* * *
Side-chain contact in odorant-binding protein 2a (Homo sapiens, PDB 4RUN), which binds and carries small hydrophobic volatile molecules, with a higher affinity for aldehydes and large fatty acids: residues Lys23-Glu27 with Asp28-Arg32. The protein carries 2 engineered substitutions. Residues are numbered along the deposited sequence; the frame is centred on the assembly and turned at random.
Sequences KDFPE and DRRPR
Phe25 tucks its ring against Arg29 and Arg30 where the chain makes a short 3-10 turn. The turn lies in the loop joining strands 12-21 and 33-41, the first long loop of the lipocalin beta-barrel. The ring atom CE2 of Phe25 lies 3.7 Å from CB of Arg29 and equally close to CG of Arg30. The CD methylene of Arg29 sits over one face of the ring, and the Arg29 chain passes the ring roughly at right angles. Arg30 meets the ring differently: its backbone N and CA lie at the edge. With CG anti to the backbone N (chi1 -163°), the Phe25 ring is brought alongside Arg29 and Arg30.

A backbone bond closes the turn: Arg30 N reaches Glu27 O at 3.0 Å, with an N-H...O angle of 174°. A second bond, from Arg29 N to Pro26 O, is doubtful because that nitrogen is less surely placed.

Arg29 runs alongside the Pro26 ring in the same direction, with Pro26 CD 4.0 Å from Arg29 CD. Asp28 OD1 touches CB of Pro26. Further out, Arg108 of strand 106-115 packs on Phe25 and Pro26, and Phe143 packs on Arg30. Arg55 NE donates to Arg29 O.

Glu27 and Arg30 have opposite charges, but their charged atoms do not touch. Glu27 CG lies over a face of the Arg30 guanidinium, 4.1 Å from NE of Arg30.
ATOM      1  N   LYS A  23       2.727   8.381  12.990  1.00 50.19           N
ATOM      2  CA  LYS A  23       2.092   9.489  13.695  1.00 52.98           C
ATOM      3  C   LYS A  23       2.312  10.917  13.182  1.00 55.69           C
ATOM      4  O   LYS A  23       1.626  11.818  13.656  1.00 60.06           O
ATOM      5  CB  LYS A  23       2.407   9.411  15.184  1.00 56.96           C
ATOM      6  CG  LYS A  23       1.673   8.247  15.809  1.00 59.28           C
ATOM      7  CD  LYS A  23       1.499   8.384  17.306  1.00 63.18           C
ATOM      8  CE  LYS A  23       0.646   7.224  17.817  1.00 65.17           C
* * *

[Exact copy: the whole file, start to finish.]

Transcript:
Side-chain contact in odorant-binding protein 2a (Homo sapiens, PDB 4RUN), which binds and carries small hydrophobic volatile molecules, with a higher affinity for aldehydes and large fatty acids: residues Lys23-Glu27 with Asp28-Arg32. The protein carries 2 engineered substitutions. Residues are numbered along the deposited sequence; the frame is centred on the assembly and turned at random.
Sequences KDFPE and DRRPR
Phe25 tucks its ring against Arg29 and Arg30 where the chain makes a short 3-10 turn. The turn lies in the loop joining strands 12-21 and 33-41, the first long loop of the lipocalin beta-barrel. The ring atom CE2 of Phe25 lies 3.7 Å from CB of Arg29 and equally close to CG of Arg30. The CD methylene of Arg29 sits over one face of the ring, and the Arg29 chain passes the ring roughly at right angles. Arg30 meets the ring differently: its backbone N and CA lie at the edge. With CG anti to the backbone N (chi1 -163°), the Phe25 ring is brought alongside Arg29 and Arg30.

A backbone bond closes the turn: Arg30 N reaches Glu27 O at 3.0 Å, with an N-H...O angle of 174°. A second bond, from Arg29 N to Pro26 O, is doubtful because that nitrogen is less surely placed.

Arg29 runs alongside the Pro26 ring in the same direction, with Pro26 CD 4.0 Å from Arg29 CD. Asp28 OD1 touches CB of Pro26. Further out, Arg108 of strand 106-115 packs on Phe25 and Pro26, and Phe143 packs on Arg30. Arg55 NE donates to Arg29 O.

Glu27 and Arg30 have opposite charges, but their charged atoms do not touch. Glu27 CG lies over a face of the Arg30 guanidinium, 4.1 Å from NE of Arg30.
ATOM      1  N   LYS A  23       2.727   8.381  12.990  1.00 50.19           N
ATOM      2  CA  LYS A  23       2.092   9.489  13.695  1.00 52.98           C
ATOM      3  C   LYS A  23       2.312  10.917  13.182  1.00 55.69           C
ATOM      4  O   LYS A  23       1.626  11.818  13.656  1.00 60.06           O
ATOM      5  CB  LYS A  23       2.407   9.411  15.184  1.00 56.96           C
ATOM      6  CG  LYS A  23       1.673   8.247  15.809  1.00 59.28           C
ATOM      7  CD  LYS A  23       1.499   8.384  17.306  1.00 63.18           C
ATOM      8  CE  LYS A  23       0.646   7.224  17.817  1.00 65.17           C